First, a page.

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UI prototyping and CSS methodologies

Brent GrahamBrent Graham
Apr 7th 15Updated Jul 26th 17

At Cloud 66 we're a small agile team, we design in the browser and move quickly from rough sketches to UI code. We don't get everything right first time but we iterate fast and ship features so we can get feedback and improve the product.

This approach has served us well however over time it can lead to significant technical debt, particularly when it comes to managing <abbr title="Cascading Style Sheets">CSS</abbr>.

  • Difficult to refactor — Code for old UI components is hard to identify and remove, leading to degraded performance.
<li><p><strong>Leaky abstractions</strong> &mdash; Tight coupling and entanglement between components ultimately results in a brittle code base with unpredictable results in design and layout.</p></li>

<li><p><strong>Lack of isolation of responsibilities</strong> &mdash; leading to bloat and over complexity.</p></li>

Writing scalable CSS in a rapid prototyping environment

One approach is to focus on building modular loosely coupled components. Over recent years a number of methodologies have evolved that can help with this:

After experimenting with various approaches we have found SUIT CSS to be a great fit. It uses a variant of the block, element modifier naming convention.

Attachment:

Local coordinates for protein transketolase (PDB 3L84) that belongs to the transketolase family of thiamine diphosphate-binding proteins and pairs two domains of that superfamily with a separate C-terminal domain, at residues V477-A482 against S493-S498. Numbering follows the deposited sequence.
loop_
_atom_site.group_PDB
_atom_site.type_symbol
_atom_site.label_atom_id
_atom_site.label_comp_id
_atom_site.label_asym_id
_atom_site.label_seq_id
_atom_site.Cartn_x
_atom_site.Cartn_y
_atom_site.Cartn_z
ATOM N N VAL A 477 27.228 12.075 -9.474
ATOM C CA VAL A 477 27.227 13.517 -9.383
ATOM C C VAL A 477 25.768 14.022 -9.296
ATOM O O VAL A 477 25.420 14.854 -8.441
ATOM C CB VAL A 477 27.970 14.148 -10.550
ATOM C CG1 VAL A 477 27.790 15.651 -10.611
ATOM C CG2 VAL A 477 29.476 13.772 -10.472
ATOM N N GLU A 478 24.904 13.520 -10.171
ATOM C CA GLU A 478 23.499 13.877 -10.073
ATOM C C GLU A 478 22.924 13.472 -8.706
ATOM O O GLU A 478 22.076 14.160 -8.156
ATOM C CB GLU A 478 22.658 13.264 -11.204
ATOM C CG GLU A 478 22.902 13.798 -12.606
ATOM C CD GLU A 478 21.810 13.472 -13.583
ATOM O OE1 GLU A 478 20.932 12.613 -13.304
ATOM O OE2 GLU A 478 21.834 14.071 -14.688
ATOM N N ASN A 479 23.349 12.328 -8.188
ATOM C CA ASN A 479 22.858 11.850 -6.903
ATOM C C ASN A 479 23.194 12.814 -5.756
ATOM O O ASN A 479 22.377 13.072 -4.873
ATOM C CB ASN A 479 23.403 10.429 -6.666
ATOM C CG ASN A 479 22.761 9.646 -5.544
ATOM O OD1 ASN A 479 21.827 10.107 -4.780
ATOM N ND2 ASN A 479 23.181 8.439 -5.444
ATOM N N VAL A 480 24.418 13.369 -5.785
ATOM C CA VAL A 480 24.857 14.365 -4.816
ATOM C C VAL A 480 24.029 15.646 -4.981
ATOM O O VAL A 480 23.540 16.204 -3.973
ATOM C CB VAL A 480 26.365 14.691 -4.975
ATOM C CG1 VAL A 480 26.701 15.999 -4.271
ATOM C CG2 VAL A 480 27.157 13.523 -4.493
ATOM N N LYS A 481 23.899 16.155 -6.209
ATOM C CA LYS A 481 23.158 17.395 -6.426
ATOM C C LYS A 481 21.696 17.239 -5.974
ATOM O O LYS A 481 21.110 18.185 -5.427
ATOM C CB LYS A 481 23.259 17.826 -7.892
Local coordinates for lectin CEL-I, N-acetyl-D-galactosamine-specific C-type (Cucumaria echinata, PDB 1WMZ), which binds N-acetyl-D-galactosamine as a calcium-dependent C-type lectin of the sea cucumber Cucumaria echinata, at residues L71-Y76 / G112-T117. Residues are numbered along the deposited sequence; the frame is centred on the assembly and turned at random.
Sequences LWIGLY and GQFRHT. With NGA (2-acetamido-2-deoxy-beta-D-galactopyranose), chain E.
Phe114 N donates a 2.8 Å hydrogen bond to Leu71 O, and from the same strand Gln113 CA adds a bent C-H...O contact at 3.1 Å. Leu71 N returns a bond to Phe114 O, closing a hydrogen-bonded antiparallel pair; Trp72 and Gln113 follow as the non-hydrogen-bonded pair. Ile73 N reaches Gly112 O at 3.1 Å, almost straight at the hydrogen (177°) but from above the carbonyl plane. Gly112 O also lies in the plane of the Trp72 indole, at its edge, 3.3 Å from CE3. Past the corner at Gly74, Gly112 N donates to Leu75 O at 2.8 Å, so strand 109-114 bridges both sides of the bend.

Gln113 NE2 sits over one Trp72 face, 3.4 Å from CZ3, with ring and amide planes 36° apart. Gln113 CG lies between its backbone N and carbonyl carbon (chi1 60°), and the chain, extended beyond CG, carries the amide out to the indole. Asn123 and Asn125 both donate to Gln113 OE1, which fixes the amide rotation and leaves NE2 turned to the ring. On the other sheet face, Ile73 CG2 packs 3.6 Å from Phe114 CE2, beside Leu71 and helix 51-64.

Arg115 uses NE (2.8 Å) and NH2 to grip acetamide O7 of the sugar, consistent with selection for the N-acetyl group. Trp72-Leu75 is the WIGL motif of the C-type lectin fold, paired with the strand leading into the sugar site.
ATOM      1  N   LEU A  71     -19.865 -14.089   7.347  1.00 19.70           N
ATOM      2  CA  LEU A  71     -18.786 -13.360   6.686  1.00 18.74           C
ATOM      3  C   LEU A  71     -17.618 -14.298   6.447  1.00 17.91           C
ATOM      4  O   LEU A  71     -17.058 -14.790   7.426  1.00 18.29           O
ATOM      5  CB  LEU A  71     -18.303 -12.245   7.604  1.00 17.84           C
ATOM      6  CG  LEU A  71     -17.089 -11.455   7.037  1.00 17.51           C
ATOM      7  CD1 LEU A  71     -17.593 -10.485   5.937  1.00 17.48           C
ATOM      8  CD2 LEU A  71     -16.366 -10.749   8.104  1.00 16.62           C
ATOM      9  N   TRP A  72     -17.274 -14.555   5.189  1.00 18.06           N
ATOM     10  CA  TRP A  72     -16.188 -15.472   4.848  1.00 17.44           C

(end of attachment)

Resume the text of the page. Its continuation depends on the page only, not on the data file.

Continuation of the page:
The example below shows a .Photo and .Icon components.

<articleclass="Photo Photo--sizeLarge">
  <aclass="Photo-crop Photo-crop--circle"href="photo.jpg">
      <spanclass="Icon Icon--zoom"></span>
    <imgclass="Photo-img u-block"src="photo.jpg"alt="">
  <divclass="Photo-caption u-textBreak">
    A photo of <ahref="/barackobama">Barack Obama</a> in the Whitehouse.

In this example the base components Photo and Icon are modified by Photo--sizeLarge and Icon--zoom modifiers. More on SUIT CSS naming conventions.

Build reusable combinable components

These components are name spaced and loosly coupled so they can be combined in different ways without affecting one another. Commonly used utility classes can be further abstracted into name spaced reusable libraries.

Scalable HTML/CSS must, by and large, rely on classes within the HTML to allow for the creation of reusable components. A flexible and reusable component is one which neither relies on existing within a certain part of the DOM tree, nor requires the use of specific element types. It should be able to adapt to different containers and be easily themed.

<footer>— <a href="http://nicolasgallagher.com/about-html-semantics-front-end-architecture/">About HTML semantics and front-end architecture, Nicolas Gallagher</a></footer>

It takes a little time to get used to the SUIT conventions but it's very well thought out and offers a nice balance of simplicity and structure. HTML Inspector is a great tool you can run in development to help with best practices including a conformance check for SUIT/<abbr title="Block, Element Modifier">BEM</abbr> nameing conventions.

If you'r building the UI for a rapidly changing app or even if you'r developing content sites and want to standardize on a consistent methodology for your CSS we'd strongly recommend checking out SUIT.

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